Large heated tile floor

wow, its changing daily now for me. Since I told the customer they wouldnt be able to re arrange the furniture in this master bedroom, they decided to not heat this 20 x20 room. But thanks for your advice, I may need to install one of these power module type systems in the future.
 

kwired

Electron manager
Location
NE Nebraska
wow, its changing daily now for me. Since I told the customer they wouldnt be able to re arrange the furniture in this master bedroom, they decided to not heat this 20 x20 room. But thanks for your advice, I may need to install one of these power module type systems in the future.
So that means it must not been primary heat and there is other heat for the room. I still would think you could have lower watt density and therefore still be able to have some warmth in the floor regardless of furniture placement. Even a warm room temperature from forced air systems leaves colder temp on stone/tile floors and a little in floor heat may be desirable just so the floor isn't cold.
 

James L

Senior Member
Location
Kansas Cty, Mo, USA
Occupation
Electrician
wow, its changing daily now for me. Since I told the customer they wouldnt be able to re arrange the furniture in this master bedroom, they decided to not heat this 20 x20 room. But thanks for your advice, I may need to install one of these power module type systems in the future.
I don't know why they wouldn't be able to rearrange furniture. Are you thinking the floor would get too hot and damage their furniture? Or are you just thinking about wasted heat underneath a bed, dresser, etc.

Floor heat isn't supposed to get blistering hot. You should be able to walk on it with bare feet. If you're thinking about wasted heat under a furniture piece, that's only taken into consideration with fixed objects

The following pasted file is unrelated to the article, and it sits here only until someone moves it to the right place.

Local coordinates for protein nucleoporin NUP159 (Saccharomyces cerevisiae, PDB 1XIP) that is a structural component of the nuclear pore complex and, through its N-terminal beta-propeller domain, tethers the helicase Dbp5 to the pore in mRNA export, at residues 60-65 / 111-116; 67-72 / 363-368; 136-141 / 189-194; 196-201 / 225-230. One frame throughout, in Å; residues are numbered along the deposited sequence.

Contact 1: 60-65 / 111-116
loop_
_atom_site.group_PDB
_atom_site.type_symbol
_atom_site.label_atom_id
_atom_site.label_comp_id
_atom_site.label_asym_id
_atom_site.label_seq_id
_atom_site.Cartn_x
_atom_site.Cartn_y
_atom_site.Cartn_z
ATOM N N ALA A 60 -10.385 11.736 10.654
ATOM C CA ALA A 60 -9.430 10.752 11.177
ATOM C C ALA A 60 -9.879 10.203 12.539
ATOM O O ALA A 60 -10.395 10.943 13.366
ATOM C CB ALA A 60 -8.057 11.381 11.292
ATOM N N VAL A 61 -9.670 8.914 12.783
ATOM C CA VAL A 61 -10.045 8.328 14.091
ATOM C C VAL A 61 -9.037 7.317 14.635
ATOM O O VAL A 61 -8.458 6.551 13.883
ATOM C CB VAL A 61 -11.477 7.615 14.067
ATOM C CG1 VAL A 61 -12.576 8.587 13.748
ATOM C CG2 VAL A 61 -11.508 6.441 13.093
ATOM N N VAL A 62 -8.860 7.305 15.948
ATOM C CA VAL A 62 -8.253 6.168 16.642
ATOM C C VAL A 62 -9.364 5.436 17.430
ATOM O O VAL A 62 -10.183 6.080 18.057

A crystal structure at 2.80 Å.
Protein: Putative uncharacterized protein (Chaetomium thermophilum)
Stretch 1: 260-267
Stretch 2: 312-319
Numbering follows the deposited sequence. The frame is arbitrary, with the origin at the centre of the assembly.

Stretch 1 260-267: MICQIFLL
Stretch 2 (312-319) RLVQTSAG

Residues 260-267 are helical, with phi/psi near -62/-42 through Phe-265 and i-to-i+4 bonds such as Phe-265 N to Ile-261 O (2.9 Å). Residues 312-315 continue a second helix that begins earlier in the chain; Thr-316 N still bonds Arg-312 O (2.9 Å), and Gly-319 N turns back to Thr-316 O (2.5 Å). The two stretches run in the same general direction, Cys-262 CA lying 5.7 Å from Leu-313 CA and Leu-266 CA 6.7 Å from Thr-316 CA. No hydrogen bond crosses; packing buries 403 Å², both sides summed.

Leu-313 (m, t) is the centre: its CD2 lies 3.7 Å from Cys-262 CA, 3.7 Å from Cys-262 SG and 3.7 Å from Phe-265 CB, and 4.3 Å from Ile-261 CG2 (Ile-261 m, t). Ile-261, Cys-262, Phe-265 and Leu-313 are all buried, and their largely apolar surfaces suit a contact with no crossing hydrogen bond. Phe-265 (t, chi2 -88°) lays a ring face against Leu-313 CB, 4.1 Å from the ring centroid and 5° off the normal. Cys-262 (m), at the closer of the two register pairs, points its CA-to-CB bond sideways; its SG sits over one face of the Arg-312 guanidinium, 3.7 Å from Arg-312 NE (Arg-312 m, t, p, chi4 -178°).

kwired

Electron manager
Location
NE Nebraska
I don't know why they wouldn't be able to rearrange furniture. Are you thinking the floor would get too hot and damage their furniture? Or are you just thinking about wasted heat underneath a bed, dresser, etc.

Floor heat isn't supposed to get blistering hot. You should be able to walk on it with bare feet. If you're thinking about wasted heat under a furniture piece, that's only taken into consideration with fixed objects
I was thinking some of the same. If anything you just heat those objects more and they in turn give up heat to the room. Same thing happens if you have hydronic in floor heating.

But like I said in my last post, if this is supplemental heat watt density in the floor doesn't need to be very high to begin with, all you are likely after is not having a cold floor when you walk on it with no shoes on.
 

retirede

Senior Member
Location
Illinois
I was thinking some of the same. If anything you just heat those objects more and they in turn give up heat to the room. Same thing happens if you have hydronic in floor heating.

But like I said in my last post, if this is supplemental heat watt density in the floor doesn't need to be very high to begin with, all you are likely after is not having a cold floor when you walk on it with no shoes on.
That’s what my Suntouch is for - keeping the tile warm for my bare feet, not to heat the room. As far as I know, there are no restrictions on placing things on top of the tile.
 

jim dungar

Moderator
Staff member
Location
Wisconsin
Occupation
Retired Electrical Engineer - Power Systems
The spacing of floor tile heating conductors typically needs to be uniform, even if the heat is for supplemental use. When the recommemded spacing is exceeded there will be cold spots on the floor which will be very noticeable in bare or stocking feet.
 

kwired

Electron manager
Location
NE Nebraska
The spacing of floor tile heating conductors typically needs to be uniform, even if the heat is for supplemental use. When the recommemded spacing is exceeded there will be cold spots on the floor which will be very noticeable in bare or stocking feet.
True, but you still can go with lower watts per linear foot of heating cable and have an acceptable range for spacing. With mat type units you are stuck with whatever density they manufacture and may have limited choices.
 
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